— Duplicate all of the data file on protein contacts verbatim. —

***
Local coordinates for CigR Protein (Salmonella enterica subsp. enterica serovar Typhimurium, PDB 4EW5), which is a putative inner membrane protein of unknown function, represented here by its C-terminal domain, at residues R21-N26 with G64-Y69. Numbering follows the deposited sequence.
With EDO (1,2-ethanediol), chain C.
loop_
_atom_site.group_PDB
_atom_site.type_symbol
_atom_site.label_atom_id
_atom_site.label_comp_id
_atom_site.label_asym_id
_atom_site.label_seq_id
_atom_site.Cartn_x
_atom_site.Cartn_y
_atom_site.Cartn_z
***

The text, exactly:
Local coordinates for CigR Protein (Salmonella enterica subsp. enterica serovar Typhimurium, PDB 4EW5), which is a putative inner membrane protein of unknown function, represented here by its C-terminal domain, at residues R21-N26 with G64-Y69. Numbering follows the deposited sequence.
With EDO (1,2-ethanediol), chain C.
loop_
_atom_site.group_PDB
_atom_site.type_symbol
_atom_site.label_atom_id
_atom_site.label_comp_id
_atom_site.label_asym_id
_atom_site.label_seq_id
_atom_site.Cartn_x
_atom_site.Cartn_y
_atom_site.Cartn_z